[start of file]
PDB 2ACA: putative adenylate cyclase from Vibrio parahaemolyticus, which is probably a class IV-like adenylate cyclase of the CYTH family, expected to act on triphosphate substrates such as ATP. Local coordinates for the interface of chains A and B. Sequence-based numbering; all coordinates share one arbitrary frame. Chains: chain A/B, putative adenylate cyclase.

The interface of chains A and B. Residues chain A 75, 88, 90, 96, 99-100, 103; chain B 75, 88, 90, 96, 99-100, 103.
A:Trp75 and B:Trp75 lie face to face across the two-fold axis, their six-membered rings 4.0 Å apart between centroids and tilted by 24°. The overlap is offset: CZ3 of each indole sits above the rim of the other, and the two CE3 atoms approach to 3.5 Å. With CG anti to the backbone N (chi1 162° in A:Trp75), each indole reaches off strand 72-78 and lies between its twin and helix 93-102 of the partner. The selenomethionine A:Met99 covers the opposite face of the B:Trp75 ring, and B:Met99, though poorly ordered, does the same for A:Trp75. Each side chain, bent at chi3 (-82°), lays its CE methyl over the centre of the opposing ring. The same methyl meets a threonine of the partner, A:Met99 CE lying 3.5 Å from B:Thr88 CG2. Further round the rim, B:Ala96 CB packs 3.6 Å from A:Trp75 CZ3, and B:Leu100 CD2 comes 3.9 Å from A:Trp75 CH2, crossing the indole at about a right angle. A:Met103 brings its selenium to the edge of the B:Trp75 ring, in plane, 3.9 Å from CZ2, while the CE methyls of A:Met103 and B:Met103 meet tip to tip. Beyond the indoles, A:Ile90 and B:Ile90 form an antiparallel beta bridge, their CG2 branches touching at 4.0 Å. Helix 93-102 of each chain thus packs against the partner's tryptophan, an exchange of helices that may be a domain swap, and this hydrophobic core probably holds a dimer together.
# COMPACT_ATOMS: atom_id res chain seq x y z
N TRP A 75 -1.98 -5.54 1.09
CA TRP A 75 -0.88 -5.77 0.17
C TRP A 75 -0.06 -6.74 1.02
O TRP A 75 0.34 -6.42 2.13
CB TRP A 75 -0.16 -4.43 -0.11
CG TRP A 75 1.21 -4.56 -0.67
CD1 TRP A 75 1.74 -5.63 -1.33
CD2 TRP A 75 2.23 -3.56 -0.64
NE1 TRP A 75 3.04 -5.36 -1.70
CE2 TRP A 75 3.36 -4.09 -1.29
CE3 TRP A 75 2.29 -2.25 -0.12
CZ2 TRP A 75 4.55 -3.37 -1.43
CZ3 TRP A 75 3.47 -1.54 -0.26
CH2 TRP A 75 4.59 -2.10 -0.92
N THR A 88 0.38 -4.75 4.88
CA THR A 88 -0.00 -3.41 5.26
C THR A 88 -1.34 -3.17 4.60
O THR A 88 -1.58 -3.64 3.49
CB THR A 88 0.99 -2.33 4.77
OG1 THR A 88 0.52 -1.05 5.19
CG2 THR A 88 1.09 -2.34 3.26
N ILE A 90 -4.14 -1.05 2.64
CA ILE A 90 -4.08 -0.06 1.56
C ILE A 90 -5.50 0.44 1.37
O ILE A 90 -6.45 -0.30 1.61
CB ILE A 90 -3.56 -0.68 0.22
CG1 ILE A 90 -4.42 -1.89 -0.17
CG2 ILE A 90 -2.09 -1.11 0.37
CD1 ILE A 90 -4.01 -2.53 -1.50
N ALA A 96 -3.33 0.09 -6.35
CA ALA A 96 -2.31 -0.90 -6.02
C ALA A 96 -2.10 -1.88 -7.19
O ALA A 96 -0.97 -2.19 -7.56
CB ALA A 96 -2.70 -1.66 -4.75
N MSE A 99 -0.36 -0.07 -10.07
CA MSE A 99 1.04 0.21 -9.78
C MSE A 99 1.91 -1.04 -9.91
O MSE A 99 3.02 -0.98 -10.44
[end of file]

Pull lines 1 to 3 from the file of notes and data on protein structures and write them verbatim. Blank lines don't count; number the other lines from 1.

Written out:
PDB 2ACA: putative adenylate cyclase from Vibrio parahaemolyticus, which is probably a class IV-like adenylate cyclase of the CYTH family, expected to act on triphosphate substrates such as ATP. Local coordinates for the interface of chains A and B. Sequence-based numbering; all coordinates share one arbitrary frame. Chains: chain A/B, putative adenylate cyclase.

The interface of chains A and B. Residues chain A 75, 88, 90, 96, 99-100, 103; chain B 75, 88, 90, 96, 99-100, 103.
A:Trp75 and B:Trp75 lie face to face across the two-fold axis, their six-membered rings 4.0 Å apart between centroids and tilted by 24°. The overlap is offset: CZ3 of each indole sits above the rim of the other, and the two CE3 atoms approach to 3.5 Å. With CG anti to the backbone N (chi1 162° in A:Trp75), each indole reaches off strand 72-78 and lies between its twin and helix 93-102 of the partner. The selenomethionine A:Met99 covers the opposite face of the B:Trp75 ring, and B:Met99, though poorly ordered, does the same for A:Trp75. Each side chain, bent at chi3 (-82°), lays its CE methyl over the centre of the opposing ring. The same methyl meets a threonine of the partner, A:Met99 CE lying 3.5 Å from B:Thr88 CG2. Further round the rim, B:Ala96 CB packs 3.6 Å from A:Trp75 CZ3, and B:Leu100 CD2 comes 3.9 Å from A:Trp75 CH2, crossing the indole at about a right angle. A:Met103 brings its selenium to the edge of the B:Trp75 ring, in plane, 3.9 Å from CZ2, while the CE methyls of A:Met103 and B:Met103 meet tip to tip. Beyond the indoles, A:Ile90 and B:Ile90 form an antiparallel beta bridge, their CG2 branches touching at 4.0 Å. Helix 93-102 of each chain thus packs against the partner's tryptophan, an exchange of helices that may be a domain swap, and this hydrophobic core probably holds a dimer together.